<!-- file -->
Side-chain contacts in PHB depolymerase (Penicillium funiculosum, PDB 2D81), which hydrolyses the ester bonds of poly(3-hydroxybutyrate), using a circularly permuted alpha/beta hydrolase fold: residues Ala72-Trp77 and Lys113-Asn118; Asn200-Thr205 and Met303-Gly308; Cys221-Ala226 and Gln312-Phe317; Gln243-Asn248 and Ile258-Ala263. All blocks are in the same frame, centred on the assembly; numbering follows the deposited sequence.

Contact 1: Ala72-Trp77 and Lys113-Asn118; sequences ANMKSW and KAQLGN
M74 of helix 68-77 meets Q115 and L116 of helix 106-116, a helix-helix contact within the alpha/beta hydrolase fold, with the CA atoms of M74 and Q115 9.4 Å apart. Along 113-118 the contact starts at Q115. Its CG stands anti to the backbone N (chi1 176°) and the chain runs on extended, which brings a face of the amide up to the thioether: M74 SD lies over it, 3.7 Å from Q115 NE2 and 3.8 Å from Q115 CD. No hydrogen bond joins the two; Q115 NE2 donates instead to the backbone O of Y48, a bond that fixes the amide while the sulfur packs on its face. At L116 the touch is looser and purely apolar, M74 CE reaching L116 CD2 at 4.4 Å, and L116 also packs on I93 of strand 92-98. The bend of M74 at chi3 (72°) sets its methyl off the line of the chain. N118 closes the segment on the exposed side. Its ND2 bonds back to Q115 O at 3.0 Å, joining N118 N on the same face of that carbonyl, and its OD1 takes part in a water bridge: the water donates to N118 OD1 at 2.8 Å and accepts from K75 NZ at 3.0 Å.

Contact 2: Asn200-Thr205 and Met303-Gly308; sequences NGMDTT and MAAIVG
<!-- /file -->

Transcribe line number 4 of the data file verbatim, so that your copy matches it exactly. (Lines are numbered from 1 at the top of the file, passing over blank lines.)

Contact 2: Asn200-Thr205 and Met303-Gly308; sequences NGMDTT and MAAIVG